The ‘workfare bill’ and sanctions targets

Con-Dems have no solutions to unemployment

Dan Crowter, Coventry Socialist Party

On budget day, the latest unemployment figures were published and showed yet another increase in the number of people out of work.

Rather than offering any solution, the three main parties continue to attack the unemployed.

For example, the Con-Dems’ ‘workfare bill’ went through the House of Commons easily, as all but 44 Labour MPs obeyed the leadership and abstained.

The bill was rushed through in response to the High Court’s ruling that the way workfare was implemented is illegal.

This meant that the government owed compensation to around 150,000 jobseekers who had taken part in the scheme, which forced them to work for free for private companies or risk losing their unemployment benefits.


Unlike most laws the bill will be applied retrospectively so the government can ignore the ruling and refuse to repay any benefits that were sanctioned.

Labour is facing a growing backlash from inside and outside its ranks as a result of their disgraceful decision to abstain, with many members calling for shadow Work and Pensions minister Liam Byrne to resign. It has once again been shown that New Labour doesn’t represent working class people.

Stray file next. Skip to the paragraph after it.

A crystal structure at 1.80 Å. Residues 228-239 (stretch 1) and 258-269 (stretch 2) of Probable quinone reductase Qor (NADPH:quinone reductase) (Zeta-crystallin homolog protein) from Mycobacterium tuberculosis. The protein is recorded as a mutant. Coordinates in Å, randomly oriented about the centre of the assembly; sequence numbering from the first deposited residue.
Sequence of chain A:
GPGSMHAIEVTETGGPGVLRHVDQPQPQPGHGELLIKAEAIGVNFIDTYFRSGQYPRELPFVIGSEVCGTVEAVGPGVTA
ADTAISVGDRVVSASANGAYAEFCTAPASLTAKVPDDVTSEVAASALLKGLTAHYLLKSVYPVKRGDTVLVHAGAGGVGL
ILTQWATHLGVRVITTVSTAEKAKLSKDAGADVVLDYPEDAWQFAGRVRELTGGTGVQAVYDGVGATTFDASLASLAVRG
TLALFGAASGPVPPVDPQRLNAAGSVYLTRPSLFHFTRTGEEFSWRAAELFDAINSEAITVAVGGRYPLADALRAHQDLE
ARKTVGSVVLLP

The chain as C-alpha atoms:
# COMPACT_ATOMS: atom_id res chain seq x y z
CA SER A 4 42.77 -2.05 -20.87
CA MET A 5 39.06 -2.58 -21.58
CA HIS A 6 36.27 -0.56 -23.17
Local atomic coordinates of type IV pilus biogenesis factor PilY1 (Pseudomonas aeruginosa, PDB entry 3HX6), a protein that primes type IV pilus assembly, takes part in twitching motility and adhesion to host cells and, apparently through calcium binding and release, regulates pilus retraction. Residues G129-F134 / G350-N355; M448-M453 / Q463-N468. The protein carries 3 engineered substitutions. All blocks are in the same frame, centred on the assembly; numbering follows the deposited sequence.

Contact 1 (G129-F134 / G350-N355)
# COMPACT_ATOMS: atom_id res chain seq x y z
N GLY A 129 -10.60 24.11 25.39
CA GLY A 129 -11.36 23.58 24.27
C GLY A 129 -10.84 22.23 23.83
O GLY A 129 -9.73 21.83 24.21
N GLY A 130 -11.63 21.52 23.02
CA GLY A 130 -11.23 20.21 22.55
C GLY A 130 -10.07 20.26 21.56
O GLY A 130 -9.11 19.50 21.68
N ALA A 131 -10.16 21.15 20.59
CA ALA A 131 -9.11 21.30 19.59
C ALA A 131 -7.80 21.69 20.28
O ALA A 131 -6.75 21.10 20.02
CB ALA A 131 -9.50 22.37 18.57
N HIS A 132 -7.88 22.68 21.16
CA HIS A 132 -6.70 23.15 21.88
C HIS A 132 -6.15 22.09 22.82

Hundreds of people have said online that they won’t vote Labour again, and some Labour activists have resigned or threatened to resign – they should get involved in the Trade Unionist and Socialist Coalition (TUSC) instead.

It has also recently been revealed that jobcentres have been setting targets and “league tables” for how many benefit claimants they’ve sanctioned, despite repeated statements from the government and the Department for Work and Pensions that there were no targets in place.

Emails sent by a local manager referred to a “league table”, which the Guardian reports “could only have been drawn up through information provided by senior managers in the DWP”.

The email also threatened disciplinary action against staff deemed to be “not delivering”. This sort of pressure on staff, and the attitude within the DWP of suspicion towards claimants, is unacceptable.

The trade unions must campaign for real jobs – not workfare – and for benefits that are enough to live on without bullying for claimants or staff.

The Socialist Party calls for a mass programme of job creation – house building, infrastructure development and investment in public services – as the only way to solve unemployment.